When you really mean to stop.

The first piece appeared in the Westminster Gazette on 15 July 1900 and the series continued until early 1902. The series proved so popular that the parts were issued together in this pamphlet.

I think mine came from abebooks, but it might have been picked up in Marchpane Books in Cecil Court.

15
Jun
11

Alice’s Adventures in Jurisprudencia

Alice’s Adventures in Jurisprudencia by Peter F. Sloss.

Illustrated by Sally Richardson in nice imitation of Tenniel’s style.

Published by Borogrove Press 1982, softback, signed by author.

ISBN: 096082460X

In the book, a modern-day, grown up Alice, is unwinding after a long day at her lawyer’s office when she falls asleep in front of the television, and finds herself in Jurisprudencia, a  wonderland type world filled with some old friends, plus not a few pedantic lawyers. Sloss is an attorney, so I suspect he knows whereof he speaks…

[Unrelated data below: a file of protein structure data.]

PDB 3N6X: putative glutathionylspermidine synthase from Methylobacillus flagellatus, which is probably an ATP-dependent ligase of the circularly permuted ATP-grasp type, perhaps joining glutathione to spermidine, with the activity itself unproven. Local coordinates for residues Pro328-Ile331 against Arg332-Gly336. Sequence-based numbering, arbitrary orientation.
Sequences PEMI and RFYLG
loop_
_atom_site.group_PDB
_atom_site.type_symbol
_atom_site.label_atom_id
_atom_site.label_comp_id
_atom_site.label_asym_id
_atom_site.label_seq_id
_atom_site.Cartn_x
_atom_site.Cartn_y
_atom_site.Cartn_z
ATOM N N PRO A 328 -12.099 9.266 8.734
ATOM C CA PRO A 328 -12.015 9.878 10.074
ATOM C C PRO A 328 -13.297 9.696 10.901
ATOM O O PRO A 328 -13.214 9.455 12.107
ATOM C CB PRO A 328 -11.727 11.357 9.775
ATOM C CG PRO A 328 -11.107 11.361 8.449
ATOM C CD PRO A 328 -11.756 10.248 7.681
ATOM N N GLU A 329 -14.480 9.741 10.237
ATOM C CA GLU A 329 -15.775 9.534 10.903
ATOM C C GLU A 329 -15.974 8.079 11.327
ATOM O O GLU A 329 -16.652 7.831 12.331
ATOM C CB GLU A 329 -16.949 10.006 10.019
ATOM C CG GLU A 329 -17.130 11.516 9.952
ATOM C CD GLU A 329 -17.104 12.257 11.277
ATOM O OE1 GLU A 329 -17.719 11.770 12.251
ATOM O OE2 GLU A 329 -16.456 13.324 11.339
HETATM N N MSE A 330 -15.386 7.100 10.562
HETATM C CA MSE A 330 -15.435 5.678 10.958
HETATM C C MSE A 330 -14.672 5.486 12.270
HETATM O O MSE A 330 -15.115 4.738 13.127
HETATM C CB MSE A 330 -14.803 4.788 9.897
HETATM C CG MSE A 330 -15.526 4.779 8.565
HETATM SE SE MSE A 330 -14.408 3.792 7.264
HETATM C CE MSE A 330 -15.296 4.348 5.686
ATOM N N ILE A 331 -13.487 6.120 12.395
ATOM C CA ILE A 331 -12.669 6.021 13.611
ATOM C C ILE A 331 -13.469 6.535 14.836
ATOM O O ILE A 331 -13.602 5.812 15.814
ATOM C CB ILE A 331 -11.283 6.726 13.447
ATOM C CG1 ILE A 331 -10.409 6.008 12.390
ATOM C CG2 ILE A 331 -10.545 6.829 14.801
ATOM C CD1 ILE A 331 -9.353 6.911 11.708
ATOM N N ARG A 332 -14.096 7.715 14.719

He apparently got the idea after hearing a judge say:

“If words had absolute and constant referents, it might be possible to discover contractual intention in the words themselves and in the manner in which they were arranged. Words, however, do not have absolute and constant referents.”

This reminded him of Humpty’s pronouncement that…

When I use a word,’ Humpty Dumpty said, ‘it means just what I choose it to mean—neither more nor less.’ ‘The question is,’ said Alice, ‘whether you can make words mean so many different things.’ ‘The question is,’ said Humpty Dumpty, ‘which is to be master—that’s all.’

There’s an appendix containing cited cases at the back, too…

Amazon: Alice’s adventures in Jurisprudencia